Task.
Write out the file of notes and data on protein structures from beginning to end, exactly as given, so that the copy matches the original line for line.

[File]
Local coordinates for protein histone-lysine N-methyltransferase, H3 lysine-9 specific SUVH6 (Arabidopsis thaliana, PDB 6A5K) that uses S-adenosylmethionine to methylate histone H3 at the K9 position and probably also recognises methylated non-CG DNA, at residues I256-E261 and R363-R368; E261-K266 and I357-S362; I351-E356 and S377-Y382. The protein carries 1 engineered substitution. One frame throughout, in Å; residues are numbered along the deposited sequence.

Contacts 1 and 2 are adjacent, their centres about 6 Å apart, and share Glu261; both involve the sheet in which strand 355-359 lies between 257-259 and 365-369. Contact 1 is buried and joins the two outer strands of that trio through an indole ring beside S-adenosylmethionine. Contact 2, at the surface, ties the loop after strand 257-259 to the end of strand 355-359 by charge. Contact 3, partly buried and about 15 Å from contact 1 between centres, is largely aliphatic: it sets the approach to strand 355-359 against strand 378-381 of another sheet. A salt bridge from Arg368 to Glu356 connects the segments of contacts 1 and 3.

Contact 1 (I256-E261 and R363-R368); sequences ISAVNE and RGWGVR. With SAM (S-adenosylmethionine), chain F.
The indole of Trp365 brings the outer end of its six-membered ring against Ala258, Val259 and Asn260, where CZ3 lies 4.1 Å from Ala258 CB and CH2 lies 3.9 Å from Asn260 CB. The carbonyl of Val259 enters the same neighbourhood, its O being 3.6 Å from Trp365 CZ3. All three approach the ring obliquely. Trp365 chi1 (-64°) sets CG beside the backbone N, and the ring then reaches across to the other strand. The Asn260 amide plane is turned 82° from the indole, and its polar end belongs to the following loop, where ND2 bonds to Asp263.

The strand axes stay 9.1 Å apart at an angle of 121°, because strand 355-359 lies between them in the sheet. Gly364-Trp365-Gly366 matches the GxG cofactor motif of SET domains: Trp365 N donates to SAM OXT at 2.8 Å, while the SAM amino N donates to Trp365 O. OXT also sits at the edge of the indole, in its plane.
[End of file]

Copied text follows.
Local coordinates for protein histone-lysine N-methyltransferase, H3 lysine-9 specific SUVH6 (Arabidopsis thaliana, PDB 6A5K) that uses S-adenosylmethionine to methylate histone H3 at the K9 position and probably also recognises methylated non-CG DNA, at residues I256-E261 and R363-R368; E261-K266 and I357-S362; I351-E356 and S377-Y382. The protein carries 1 engineered substitution. One frame throughout, in Å; residues are numbered along the deposited sequence.

Contacts 1 and 2 are adjacent, their centres about 6 Å apart, and share Glu261; both involve the sheet in which strand 355-359 lies between 257-259 and 365-369. Contact 1 is buried and joins the two outer strands of that trio through an indole ring beside S-adenosylmethionine. Contact 2, at the surface, ties the loop after strand 257-259 to the end of strand 355-359 by charge. Contact 3, partly buried and about 15 Å from contact 1 between centres, is largely aliphatic: it sets the approach to strand 355-359 against strand 378-381 of another sheet. A salt bridge from Arg368 to Glu356 connects the segments of contacts 1 and 3.

Contact 1 (I256-E261 and R363-R368); sequences ISAVNE and RGWGVR. With SAM (S-adenosylmethionine), chain F.
The indole of Trp365 brings the outer end of its six-membered ring against Ala258, Val259 and Asn260, where CZ3 lies 4.1 Å from Ala258 CB and CH2 lies 3.9 Å from Asn260 CB. The carbonyl of Val259 enters the same neighbourhood, its O being 3.6 Å from Trp365 CZ3. All three approach the ring obliquely. Trp365 chi1 (-64°) sets CG beside the backbone N, and the ring then reaches across to the other strand. The Asn260 amide plane is turned 82° from the indole, and its polar end belongs to the following loop, where ND2 bonds to Asp263.

The strand axes stay 9.1 Å apart at an angle of 121°, because strand 355-359 lies between them in the sheet. Gly364-Trp365-Gly366 matches the GxG cofactor motif of SET domains: Trp365 N donates to SAM OXT at 2.8 Å, while the SAM amino N donates to Trp365 O. OXT also sits at the edge of the indole, in its plane.